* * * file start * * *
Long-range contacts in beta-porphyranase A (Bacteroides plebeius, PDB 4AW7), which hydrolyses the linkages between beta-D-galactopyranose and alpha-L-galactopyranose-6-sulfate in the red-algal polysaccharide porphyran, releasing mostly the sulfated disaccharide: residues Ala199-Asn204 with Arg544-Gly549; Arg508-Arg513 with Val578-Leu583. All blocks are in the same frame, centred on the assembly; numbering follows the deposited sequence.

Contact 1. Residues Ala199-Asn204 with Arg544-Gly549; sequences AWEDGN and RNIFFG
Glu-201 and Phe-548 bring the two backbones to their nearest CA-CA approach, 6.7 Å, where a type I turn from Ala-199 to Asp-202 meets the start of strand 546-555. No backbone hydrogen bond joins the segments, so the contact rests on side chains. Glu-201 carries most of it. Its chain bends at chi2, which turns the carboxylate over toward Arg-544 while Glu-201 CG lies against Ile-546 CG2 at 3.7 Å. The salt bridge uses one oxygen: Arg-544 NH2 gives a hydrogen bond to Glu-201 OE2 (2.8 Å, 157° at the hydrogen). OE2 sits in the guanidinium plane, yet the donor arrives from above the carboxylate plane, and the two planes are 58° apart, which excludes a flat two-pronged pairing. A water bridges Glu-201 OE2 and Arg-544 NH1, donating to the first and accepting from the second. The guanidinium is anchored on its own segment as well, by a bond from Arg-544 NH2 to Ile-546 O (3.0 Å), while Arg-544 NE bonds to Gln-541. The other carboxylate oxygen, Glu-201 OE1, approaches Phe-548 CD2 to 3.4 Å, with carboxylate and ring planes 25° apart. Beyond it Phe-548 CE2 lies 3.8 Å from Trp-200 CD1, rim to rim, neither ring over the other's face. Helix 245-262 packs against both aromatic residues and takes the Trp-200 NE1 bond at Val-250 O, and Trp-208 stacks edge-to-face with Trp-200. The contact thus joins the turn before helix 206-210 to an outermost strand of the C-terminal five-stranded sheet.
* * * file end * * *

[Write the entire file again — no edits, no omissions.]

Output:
Long-range contacts in beta-porphyranase A (Bacteroides plebeius, PDB 4AW7), which hydrolyses the linkages between beta-D-galactopyranose and alpha-L-galactopyranose-6-sulfate in the red-algal polysaccharide porphyran, releasing mostly the sulfated disaccharide: residues Ala199-Asn204 with Arg544-Gly549; Arg508-Arg513 with Val578-Leu583. All blocks are in the same frame, centred on the assembly; numbering follows the deposited sequence.

Contact 1. Residues Ala199-Asn204 with Arg544-Gly549; sequences AWEDGN and RNIFFG
Glu-201 and Phe-548 bring the two backbones to their nearest CA-CA approach, 6.7 Å, where a type I turn from Ala-199 to Asp-202 meets the start of strand 546-555. No backbone hydrogen bond joins the segments, so the contact rests on side chains. Glu-201 carries most of it. Its chain bends at chi2, which turns the carboxylate over toward Arg-544 while Glu-201 CG lies against Ile-546 CG2 at 3.7 Å. The salt bridge uses one oxygen: Arg-544 NH2 gives a hydrogen bond to Glu-201 OE2 (2.8 Å, 157° at the hydrogen). OE2 sits in the guanidinium plane, yet the donor arrives from above the carboxylate plane, and the two planes are 58° apart, which excludes a flat two-pronged pairing. A water bridges Glu-201 OE2 and Arg-544 NH1, donating to the first and accepting from the second. The guanidinium is anchored on its own segment as well, by a bond from Arg-544 NH2 to Ile-546 O (3.0 Å), while Arg-544 NE bonds to Gln-541. The other carboxylate oxygen, Glu-201 OE1, approaches Phe-548 CD2 to 3.4 Å, with carboxylate and ring planes 25° apart. Beyond it Phe-548 CE2 lies 3.8 Å from Trp-200 CD1, rim to rim, neither ring over the other's face. Helix 245-262 packs against both aromatic residues and takes the Trp-200 NE1 bond at Val-250 O, and Trp-208 stacks edge-to-face with Trp-200. The contact thus joins the turn before helix 206-210 to an outermost strand of the C-terminal five-stranded sheet.